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Molded capillary tubing used in a range of medical and diagnostic applications, including drug delivery, is typically fabricated from thermoplastics. The Institute of Plastics Processing (IKV) in Industry and the Skilled Crafts at RWTH Aachen University, both located in Aachen, Germany, are exploring a process that would optimize the micromolding of tubing with integrated functional features using liquid silicone rubber (LSR). The technology could offer a better alternative to thermoplastics, say researchers.

Norbert Sparrow

August 26, 2014

3 Min Read
Emerging medical LSR molding technology enables single-step process, improved product functionality

Molded capillary tubing used in a range of medical and diagnostic applications, including drug delivery, is typically fabricated from thermoplastics. The Institute of Plastics Processing (IKV) in Industry and the Skilled Crafts at RWTH Aachen University, both located in Aachen, Germany, are exploring a process that would optimize the micromolding of tubing with integrated functional features using liquid silicone rubber (LSR). The technology could offer a better alternative to thermoplastics, say researchers.

The biocompatibility of LSR, along with its sterilizability and chemical resistance, make it a highly desirable material for medical applications. By combining gas-assist injection molding (GAIM) and projectile injection technology (PIT) with LSR micromolding, researchers believe that they can improve upon existing products. In particular, the technology will allow molders to form elastic micro-sized hollow tubing that won't buckle as easily as its straight elastic counterparts, explains Daniel Kaltbeitzel, Dipl.-Ing., Medical Engineering, at IKV. Other advantages over thermoplastics include the material's lower viscosity and the aforementioned biocompatibility, he adds.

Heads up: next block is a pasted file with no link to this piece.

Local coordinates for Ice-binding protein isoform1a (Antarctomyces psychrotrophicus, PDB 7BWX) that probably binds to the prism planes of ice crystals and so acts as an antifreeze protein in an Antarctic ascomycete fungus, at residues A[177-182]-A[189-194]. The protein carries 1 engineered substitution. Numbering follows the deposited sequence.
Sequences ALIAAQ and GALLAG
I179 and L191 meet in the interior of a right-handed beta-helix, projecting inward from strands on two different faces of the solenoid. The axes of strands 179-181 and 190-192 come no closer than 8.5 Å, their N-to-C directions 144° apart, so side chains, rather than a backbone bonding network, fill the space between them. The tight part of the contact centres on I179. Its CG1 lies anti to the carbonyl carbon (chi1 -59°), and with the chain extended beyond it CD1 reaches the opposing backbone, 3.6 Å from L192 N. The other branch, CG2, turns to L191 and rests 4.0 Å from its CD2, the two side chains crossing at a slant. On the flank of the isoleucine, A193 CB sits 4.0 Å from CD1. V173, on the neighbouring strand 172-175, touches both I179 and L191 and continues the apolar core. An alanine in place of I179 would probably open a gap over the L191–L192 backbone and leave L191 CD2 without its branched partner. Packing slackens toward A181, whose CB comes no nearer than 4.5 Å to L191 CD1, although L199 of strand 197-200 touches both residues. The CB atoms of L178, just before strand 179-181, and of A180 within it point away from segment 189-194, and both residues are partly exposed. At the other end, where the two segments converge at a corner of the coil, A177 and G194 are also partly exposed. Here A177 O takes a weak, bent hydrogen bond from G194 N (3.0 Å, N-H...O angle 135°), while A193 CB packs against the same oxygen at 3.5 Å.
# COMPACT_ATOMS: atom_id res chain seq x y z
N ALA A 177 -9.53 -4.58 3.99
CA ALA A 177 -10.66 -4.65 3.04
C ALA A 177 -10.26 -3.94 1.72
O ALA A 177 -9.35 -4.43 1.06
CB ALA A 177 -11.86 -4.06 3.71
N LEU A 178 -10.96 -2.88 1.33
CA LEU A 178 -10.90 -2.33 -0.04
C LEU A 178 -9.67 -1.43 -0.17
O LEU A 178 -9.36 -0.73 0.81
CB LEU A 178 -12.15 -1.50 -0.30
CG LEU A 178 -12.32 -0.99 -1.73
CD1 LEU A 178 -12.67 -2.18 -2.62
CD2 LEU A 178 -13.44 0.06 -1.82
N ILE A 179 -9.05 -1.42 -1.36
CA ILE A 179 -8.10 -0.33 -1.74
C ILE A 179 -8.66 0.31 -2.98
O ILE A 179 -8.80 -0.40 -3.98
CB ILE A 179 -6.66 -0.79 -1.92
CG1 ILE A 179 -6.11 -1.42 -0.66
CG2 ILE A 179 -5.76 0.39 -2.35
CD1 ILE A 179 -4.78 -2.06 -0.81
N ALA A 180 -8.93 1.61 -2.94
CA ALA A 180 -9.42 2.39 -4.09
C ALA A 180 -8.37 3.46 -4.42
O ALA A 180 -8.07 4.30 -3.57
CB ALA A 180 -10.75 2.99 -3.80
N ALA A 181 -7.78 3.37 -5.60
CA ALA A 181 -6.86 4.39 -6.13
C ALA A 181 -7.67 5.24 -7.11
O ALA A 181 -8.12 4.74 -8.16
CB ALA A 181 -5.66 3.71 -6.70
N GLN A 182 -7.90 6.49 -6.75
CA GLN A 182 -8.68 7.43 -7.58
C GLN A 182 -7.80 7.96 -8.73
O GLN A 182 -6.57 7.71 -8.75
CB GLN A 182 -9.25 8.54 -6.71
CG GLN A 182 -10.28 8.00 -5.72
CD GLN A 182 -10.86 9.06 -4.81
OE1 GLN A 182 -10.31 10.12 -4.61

The use of GAIM/PIT would enable the production of hollow parts in a single-step process and allow the molding of complex geometries with additional integrated functional elements, says Kaltbeitzel. "Conventional injection molding of hollow bodies is usually restricted to cylindrical parts or ducts with sharp edges, which always interfere with the internal flow of media," he told PlasticsToday. To achieve rounded edges in hollow parts using traditional techniques requires highly complex tooling.

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"By using GAIM/PIT, it is possible to form hollow parts with a continuous smooth inner wall using a less complex mold incorporating a GAIM plant to provide the blowing agent," says Kaltbeitzel. In PIT, a solid projectile is placed on the injector to displace the melt. GAIM achieves the same objective without the use of a solid projectile.

PIT produces parts with thinner and more-consistent walls than GAIM and can lead to a reduction in manufacturing costs, cooling time, and part weight, says Kaltbeitzel.

The research team has built a variable test mold for an ultra-small injection molding machine to investigate micro-scale LSR processing using PIT. The use of various inserts ensures that parts with outer diameters between 1 and 4 mm can be tested. The injector technology integrated into the standard mold unit with a closable and switchable injector also allows the use of both GAIM and PIT with projectile diameters of 0.5 to 3 mm in a single mold.

As the project moves forward, the research team will investigate the influence of various process parameters on micro-injection LSR moulding and determine variations that may be caused by the fluid injection technology and different projectile materials.

"Of course, other materials such as thermoplastic elastomers need to be investigated, as well," adds Kaltbeitzel, "and they may perform just as well as LSR, at least in terms of processing and maybe biocompatibility."

He also acknowledges that the cost-benefit ratio might not be advantageous compared with thermoplastics. But that is a discussion for another day, after the proof of principle has been conducted and possible applications have been explored, Kaltbeitzel says.

The work is funded as a Joint Industrial Research project via the Confederation of Industrial Research Associations by the German Federal Ministry for Economic Affairs and Energy.

Norbert Sparrow

Norbert Sparrow is Senior Editor at PlasticsToday. Follow him on twitter @norbertcsparrow and Google+.

About the Author(s)

Norbert Sparrow

Editor in chief of PlasticsToday since 2015, Norbert Sparrow has more than 30 years of editorial experience in business-to-business media. He studied journalism at the Centre Universitaire d'Etudes du Journalisme in Strasbourg, France, where he earned a master's degree.

www.linkedin.com/in/norbertsparrow

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